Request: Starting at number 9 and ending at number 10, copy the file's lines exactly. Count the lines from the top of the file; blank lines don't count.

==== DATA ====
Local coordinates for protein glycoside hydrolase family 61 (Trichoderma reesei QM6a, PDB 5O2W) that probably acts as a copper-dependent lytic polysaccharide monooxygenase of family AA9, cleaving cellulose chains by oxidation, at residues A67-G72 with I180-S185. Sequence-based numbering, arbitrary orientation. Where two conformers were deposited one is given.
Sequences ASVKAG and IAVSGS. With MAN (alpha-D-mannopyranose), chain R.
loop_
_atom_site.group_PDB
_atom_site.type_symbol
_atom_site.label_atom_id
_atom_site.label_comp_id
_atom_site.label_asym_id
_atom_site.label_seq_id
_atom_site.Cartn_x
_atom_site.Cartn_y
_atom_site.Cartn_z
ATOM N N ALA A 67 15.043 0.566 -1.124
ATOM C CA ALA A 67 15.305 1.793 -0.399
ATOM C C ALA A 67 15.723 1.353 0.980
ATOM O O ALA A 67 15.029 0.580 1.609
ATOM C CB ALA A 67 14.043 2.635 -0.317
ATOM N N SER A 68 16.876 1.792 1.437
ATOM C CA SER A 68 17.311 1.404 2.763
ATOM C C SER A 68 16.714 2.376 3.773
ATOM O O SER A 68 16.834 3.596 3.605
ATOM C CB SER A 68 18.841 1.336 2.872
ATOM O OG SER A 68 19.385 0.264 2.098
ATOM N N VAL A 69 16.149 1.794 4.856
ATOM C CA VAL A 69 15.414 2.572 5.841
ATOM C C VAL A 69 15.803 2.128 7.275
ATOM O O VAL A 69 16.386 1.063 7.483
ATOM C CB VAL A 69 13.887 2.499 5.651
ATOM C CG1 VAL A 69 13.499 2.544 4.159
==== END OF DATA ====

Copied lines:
_atom_site.label_seq_id
_atom_site.Cartn_x